Sackett’s Land

“I think . . . I feel some lonely battle was fought here, and fought well, and men died for what they believed, perhaps surrounded in this place.  Someday men may come with more knowledge than we and they will put the parts together.  And out of it will come a story of heroes.”

“You believe in heroes?” Corvino looked at him thoughtfully.

“I cannot believe in anything else.  A man needs heroes.  He needs to believe in strength, nobility and courage.  Otherwise we become sheep to be herded to the slaughterhouse of death.  I believe this.  I am a soldier.  I try to fight for the right cause.  Sometimes it is hard to know.

“But I do not sit back and sneer in cowardice at those with the courage to fight.  The blood  of good men makes the earth rich, as it is here.  When I die sword in hand, I hope someone lives to sing of it.  I live my life so that when death comes I may die well.  I ask no more.”

To the Far Blue Mountains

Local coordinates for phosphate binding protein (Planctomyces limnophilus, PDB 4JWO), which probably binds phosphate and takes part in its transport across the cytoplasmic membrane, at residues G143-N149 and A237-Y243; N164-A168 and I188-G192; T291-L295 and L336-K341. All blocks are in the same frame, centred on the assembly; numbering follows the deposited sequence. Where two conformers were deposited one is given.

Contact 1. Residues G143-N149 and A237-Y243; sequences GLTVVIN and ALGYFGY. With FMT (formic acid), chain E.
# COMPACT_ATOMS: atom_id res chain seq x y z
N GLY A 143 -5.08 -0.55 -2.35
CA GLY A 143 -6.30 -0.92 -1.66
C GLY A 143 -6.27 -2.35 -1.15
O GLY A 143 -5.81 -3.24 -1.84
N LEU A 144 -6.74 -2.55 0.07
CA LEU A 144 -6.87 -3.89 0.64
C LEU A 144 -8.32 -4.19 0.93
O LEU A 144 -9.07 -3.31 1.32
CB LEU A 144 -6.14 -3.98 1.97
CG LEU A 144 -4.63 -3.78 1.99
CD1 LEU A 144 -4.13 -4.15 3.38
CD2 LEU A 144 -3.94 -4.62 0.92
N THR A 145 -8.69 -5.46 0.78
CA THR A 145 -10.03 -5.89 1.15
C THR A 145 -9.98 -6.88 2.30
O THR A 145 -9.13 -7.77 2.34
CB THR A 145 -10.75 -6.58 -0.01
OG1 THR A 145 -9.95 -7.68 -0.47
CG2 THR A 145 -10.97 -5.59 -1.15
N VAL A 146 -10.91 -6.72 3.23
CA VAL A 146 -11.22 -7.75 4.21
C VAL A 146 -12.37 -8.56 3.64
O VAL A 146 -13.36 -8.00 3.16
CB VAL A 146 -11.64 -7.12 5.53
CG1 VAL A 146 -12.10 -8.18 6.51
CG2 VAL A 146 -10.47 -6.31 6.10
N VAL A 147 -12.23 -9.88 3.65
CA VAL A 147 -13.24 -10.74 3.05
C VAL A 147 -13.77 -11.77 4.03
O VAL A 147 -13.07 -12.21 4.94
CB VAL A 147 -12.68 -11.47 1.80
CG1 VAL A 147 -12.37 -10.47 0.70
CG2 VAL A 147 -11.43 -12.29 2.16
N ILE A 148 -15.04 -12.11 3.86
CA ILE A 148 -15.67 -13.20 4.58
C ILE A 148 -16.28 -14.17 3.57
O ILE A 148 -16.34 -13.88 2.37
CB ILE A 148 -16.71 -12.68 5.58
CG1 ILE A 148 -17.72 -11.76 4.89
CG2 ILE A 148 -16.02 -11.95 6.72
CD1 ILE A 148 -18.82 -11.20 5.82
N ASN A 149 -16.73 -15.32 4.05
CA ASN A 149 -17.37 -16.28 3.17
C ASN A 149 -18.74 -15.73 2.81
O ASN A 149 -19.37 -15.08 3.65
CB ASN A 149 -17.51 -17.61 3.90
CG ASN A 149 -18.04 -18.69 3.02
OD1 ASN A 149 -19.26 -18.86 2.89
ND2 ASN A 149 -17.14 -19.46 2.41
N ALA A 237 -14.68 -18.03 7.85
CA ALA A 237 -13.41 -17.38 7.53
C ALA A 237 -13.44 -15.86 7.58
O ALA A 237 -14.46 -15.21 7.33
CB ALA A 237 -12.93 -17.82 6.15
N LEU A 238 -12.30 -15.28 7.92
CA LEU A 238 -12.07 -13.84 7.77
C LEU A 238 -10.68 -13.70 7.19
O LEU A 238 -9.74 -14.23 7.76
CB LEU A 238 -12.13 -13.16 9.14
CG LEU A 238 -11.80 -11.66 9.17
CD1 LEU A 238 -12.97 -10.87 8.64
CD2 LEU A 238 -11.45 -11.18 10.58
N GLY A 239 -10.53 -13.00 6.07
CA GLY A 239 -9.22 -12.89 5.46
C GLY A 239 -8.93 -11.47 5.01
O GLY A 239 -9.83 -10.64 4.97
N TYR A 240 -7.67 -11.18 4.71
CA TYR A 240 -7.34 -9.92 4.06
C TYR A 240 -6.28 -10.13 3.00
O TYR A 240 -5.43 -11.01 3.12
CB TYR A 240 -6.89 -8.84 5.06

“My father finished his life,” I continued, “and made a better foothold for me.  And I in my time shall do the same for my sons.  Yet it is honor I wish for them, honor and pride of person, not wealth.  Nor do I wish for titles, or a place near a Queen or a King, for pride of title or family is an empty thing, like dry leaves that blow in the cold winds of autumn.”

…What books then?  They must be few, for the luggage of books is no easy thing when they must be carried in canoes, packs, and upon one’s back. 

Each book must be one worth rereading many times, each a book that has much to say, that can lend meaning to a life, help in decisions, comfort one during moments of loneliness.  One needed a chance to listen to the words of other men who had lived their lives, to share with them trials and troubles by day and by night in home or in the markets of cities. …